When it comes to Kyselivka, it seems there is still no one there. Russia has left, Ukraine hasn’t come in. Something similar seems to be happening at Klapaya, where Russia forces are streaming away, with no sign that Ukraine is taking their place. Maybe this is a sign that Russia is repositioning forces closer to the city, but so far that only seems to be happening at this one spot.
Okay, now we get to the weirdness. The Ukrainian command has announced that its forces have moved into Sofiivka. See Sofiivka? It’s way down there at the bottom. And way over in the red.
Russia has another of its heavily fortified (i.e., lots of trenches, lots of mines, lots of pre-built pillboxes) at Tomyna Balka. Despite a false report from CNN as the Kharkiv counteroffensive was breaking loose, Ukraine doesn’t seem to have seriously threatened Tomyna Balka.
And yet … there they are at Sofiivka. Or at least, so says the Ukrainian Ministry of Defense.
How did they get there? It would have to be a cross-country trip. But then, the area is flat as a pancake and there are no villages between area held by Ukraine and that position at Sofiivka. So apparently they just got in their armored carriers, or possibly tanks, and headed across the country to grab this spot.
If Ukraine actually holds Sofiivka, it puts enormous pressure on the towns of Stanislav and Shyroka Balka in that southern tip of the area. Ukraine was already pressing in from Oleksandrivka on the west, but holding this area seemed almost impossible without cover and with too easy access from both sides.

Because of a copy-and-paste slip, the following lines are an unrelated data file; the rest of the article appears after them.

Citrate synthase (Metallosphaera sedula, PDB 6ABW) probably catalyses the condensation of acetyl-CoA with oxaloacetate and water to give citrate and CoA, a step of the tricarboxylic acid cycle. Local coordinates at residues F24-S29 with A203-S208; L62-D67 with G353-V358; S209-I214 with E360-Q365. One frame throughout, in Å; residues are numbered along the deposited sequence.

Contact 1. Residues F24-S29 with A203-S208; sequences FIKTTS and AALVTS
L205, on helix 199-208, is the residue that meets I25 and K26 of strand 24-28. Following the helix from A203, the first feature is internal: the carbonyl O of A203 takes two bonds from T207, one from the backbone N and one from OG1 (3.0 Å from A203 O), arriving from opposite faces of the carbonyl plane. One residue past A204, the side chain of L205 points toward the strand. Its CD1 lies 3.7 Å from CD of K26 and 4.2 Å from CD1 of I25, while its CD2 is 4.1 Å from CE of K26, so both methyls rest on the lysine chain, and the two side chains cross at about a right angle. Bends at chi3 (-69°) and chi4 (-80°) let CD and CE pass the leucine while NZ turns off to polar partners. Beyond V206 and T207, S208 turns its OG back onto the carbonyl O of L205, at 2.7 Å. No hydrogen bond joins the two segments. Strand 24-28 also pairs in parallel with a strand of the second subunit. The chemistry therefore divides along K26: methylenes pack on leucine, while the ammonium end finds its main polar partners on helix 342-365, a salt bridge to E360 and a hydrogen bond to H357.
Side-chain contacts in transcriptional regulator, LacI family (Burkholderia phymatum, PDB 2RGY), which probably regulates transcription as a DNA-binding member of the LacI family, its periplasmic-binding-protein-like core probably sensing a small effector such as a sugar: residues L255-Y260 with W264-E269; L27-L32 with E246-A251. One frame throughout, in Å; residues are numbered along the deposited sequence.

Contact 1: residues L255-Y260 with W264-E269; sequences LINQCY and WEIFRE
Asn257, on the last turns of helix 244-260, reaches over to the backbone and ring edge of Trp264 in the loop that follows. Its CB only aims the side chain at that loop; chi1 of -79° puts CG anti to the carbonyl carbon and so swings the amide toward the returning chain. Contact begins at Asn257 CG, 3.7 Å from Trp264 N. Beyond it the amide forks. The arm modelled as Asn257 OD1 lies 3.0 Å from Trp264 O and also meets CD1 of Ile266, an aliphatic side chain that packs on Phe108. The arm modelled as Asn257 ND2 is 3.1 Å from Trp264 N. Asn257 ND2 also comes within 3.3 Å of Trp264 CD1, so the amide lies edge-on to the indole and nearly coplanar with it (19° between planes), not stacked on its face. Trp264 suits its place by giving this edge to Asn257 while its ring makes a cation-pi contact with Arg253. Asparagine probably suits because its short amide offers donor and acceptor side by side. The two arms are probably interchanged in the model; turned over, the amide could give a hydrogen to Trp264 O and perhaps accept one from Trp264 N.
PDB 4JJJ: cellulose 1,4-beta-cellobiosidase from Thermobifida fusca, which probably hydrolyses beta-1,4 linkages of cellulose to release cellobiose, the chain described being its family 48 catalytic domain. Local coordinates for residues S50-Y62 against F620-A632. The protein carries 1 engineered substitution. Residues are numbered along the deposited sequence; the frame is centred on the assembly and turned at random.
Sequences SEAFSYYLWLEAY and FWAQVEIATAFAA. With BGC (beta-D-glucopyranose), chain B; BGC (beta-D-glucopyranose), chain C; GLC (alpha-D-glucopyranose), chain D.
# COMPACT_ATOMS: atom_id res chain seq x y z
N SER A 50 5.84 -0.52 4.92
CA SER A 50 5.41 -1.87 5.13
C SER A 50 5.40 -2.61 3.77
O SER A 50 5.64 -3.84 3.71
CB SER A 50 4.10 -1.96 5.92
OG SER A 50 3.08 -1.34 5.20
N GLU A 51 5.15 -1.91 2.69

Maybe this is Ukraine’s answer to the “who has Oleksandrivka today?” problem. If Ukraine can actually take the whole coastal region around to Sofiivka, that whole southern area might be more defensible. It also puts them on the flank of all that digging in Russia has down at Tomyna Balka.
Whatever the immediate goal, the positioning of forces at Sofiivka is daring—and possibly represents a heating up of the counteroffensive in Kherson.
The counteroffensive in Kherson region is progressing more slowly than in Kharkiv region, since it is an agricultural region. This was reported by the Minister of Defense of Ukraine, Oleksii Reznikov, in a comment to Financial Times.
Thus, Reznikov explained that the counteroffensive in Kharkiv region was similar to a "snowball" and went much "better than expected."
Reznikov also said that the almost simultaneous counteroffensive around Kherson is advancing more slowly because it is an agricultural region "with irrigation canals" that the Russians can use as defensive trenches.
Reznikov noted that Chechens in southern Ukraine are being used to prevent frontline troops from leaving their positions........